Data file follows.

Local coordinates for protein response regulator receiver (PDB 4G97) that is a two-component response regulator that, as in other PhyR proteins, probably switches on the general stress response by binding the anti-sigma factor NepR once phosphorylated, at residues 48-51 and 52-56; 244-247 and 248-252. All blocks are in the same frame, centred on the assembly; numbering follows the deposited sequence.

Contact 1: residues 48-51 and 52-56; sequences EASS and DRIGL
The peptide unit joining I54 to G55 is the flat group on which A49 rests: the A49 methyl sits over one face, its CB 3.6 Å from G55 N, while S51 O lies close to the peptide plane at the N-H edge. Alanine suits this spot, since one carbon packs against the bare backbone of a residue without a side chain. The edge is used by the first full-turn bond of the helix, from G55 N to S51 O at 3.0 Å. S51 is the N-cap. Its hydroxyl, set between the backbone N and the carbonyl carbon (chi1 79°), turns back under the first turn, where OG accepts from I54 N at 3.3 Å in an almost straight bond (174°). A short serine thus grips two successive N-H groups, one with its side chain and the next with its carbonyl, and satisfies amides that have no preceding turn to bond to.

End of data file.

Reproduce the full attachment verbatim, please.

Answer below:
Local coordinates for protein response regulator receiver (PDB 4G97) that is a two-component response regulator that, as in other PhyR proteins, probably switches on the general stress response by binding the anti-sigma factor NepR once phosphorylated, at residues 48-51 and 52-56; 244-247 and 248-252. All blocks are in the same frame, centred on the assembly; numbering follows the deposited sequence.

Contact 1: residues 48-51 and 52-56; sequences EASS and DRIGL
The peptide unit joining I54 to G55 is the flat group on which A49 rests: the A49 methyl sits over one face, its CB 3.6 Å from G55 N, while S51 O lies close to the peptide plane at the N-H edge. Alanine suits this spot, since one carbon packs against the bare backbone of a residue without a side chain. The edge is used by the first full-turn bond of the helix, from G55 N to S51 O at 3.0 Å. S51 is the N-cap. Its hydroxyl, set between the backbone N and the carbonyl carbon (chi1 79°), turns back under the first turn, where OG accepts from I54 N at 3.3 Å in an almost straight bond (174°). A short serine thus grips two successive N-H groups, one with its side chain and the next with its carbonyl, and satisfies amides that have no preceding turn to bond to.